But Shaun Smith, UK sales director at Birds Eye, owned by Nomad Foods – Europe’s largest frozen food manufacturer – suggested this could play into the category’s hands.

He quoted research that showed for every 1% that consumer confidence decreases, the UK frozen-food category grows between 0.25% and 0.5%.

“Both strugglers and the cautious switch to frozen food,” he said. “We believe now is the time for frozen food. There has never been a better time to capture the opportunity but we will have to work really hard [to do it].

“The category is bought by 99.3% of the UK population at least once a year. The shopper is engaged with the category. There is an opportunity to convert light buyers to medium and medium to heavy.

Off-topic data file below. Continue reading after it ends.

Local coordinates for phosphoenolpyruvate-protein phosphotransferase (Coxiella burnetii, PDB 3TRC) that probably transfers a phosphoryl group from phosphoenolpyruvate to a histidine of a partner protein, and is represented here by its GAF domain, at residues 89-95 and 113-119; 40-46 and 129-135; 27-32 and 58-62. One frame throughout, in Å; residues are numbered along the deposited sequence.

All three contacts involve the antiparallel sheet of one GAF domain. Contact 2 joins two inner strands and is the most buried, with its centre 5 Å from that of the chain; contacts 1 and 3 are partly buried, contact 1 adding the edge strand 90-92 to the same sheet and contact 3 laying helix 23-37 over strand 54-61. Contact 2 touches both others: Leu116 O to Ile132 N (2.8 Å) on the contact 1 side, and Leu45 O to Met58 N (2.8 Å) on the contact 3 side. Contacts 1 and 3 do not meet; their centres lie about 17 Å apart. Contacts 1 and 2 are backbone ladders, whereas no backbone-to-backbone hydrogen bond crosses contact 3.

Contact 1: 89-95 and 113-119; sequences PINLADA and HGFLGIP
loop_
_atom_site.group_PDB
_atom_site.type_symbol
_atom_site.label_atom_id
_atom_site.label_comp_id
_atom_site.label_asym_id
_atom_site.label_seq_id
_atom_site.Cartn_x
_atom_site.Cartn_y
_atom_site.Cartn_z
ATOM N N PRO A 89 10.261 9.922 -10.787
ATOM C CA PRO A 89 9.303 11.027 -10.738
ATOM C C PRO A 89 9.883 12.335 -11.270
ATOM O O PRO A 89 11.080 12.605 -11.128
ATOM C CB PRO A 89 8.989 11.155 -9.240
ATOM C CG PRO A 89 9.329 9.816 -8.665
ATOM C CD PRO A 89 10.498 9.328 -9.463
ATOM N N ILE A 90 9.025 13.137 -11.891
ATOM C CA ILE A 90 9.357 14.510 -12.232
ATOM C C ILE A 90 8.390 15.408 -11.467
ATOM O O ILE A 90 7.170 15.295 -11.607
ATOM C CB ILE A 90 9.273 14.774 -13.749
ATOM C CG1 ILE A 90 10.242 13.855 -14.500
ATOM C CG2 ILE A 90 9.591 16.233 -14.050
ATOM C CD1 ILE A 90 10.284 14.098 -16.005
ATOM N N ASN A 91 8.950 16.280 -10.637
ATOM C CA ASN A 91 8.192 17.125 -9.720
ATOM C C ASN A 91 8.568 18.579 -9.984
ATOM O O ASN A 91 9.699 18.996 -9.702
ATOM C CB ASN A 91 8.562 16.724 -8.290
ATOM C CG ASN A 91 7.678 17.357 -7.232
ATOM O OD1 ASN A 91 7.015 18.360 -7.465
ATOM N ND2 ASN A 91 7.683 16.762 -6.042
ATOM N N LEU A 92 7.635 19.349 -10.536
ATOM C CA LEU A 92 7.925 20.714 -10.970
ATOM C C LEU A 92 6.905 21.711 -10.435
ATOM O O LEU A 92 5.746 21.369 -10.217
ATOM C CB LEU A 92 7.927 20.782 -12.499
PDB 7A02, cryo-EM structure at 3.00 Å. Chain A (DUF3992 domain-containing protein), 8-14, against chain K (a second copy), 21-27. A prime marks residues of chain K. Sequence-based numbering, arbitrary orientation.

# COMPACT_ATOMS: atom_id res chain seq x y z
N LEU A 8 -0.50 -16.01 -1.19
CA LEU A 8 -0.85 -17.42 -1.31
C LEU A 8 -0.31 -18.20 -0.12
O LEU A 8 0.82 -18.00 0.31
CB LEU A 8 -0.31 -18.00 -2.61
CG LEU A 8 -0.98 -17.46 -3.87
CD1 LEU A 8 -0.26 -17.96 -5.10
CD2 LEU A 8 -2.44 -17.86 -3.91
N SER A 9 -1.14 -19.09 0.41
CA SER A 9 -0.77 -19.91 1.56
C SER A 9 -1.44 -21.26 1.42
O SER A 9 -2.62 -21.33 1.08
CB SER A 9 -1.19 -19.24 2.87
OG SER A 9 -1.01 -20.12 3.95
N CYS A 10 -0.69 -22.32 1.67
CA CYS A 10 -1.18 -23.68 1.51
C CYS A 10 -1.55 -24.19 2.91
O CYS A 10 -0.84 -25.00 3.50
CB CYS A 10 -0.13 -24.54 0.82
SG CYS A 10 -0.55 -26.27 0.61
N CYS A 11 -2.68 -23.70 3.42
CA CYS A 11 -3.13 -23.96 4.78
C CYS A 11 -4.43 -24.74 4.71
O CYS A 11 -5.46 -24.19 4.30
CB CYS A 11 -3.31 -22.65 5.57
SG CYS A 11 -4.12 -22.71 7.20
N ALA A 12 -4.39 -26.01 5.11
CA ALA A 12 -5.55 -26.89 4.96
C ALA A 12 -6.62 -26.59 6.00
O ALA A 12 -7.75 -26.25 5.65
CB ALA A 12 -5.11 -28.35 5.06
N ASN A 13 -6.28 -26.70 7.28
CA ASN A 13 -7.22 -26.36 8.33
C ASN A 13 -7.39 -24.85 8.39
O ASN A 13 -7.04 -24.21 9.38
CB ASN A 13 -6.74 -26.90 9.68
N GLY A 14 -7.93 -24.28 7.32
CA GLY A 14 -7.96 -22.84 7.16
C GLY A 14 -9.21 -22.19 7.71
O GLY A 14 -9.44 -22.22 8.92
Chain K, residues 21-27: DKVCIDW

“Covid was a catalyst for re-assessment of the category and there was 68% growth in freezer sales last year.

“One in two households expect their financial situation to worsen by the end of 2022. Eating out won’t recover until 2024-25.”

Simon Stenning, from industry advisory firm Future Foodservice, said: “We are going to see the impact of the cost-of-living crisis and some closures of loss-making operations.

“Disposable income is going to be squeezed. That slows down growth. But it’s not all doom and gloom. We forecast 250 indoor food markets in the UK over the next few years and we are seeing the return of the food court. Generation Z is creating change in the industry.”

Stenning suggested casual-dining outlets are suffering the most, with fast-food operations and “premiumised, experiential” dining doing better.